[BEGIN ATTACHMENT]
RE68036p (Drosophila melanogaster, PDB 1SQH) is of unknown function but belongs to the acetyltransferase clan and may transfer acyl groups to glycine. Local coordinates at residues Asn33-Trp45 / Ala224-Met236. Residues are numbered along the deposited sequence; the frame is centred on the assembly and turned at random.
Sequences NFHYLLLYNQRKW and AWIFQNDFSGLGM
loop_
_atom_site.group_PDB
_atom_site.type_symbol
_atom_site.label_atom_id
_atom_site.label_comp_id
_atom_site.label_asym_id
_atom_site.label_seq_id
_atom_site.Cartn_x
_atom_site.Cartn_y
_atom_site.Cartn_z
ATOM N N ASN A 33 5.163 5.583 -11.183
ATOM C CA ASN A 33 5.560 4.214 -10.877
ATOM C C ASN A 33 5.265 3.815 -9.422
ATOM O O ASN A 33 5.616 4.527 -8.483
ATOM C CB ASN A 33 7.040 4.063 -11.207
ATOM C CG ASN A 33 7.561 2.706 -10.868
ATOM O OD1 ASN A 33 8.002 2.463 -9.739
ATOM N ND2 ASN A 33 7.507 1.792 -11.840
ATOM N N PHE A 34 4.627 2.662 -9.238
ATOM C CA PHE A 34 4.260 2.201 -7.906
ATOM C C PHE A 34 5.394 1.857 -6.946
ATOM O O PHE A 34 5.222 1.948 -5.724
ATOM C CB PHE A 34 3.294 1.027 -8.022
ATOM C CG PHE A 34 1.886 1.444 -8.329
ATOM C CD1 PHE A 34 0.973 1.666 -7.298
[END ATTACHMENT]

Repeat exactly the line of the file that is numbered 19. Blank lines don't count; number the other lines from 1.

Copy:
ATOM O OD1 ASN A 33 8.002 2.463 -9.739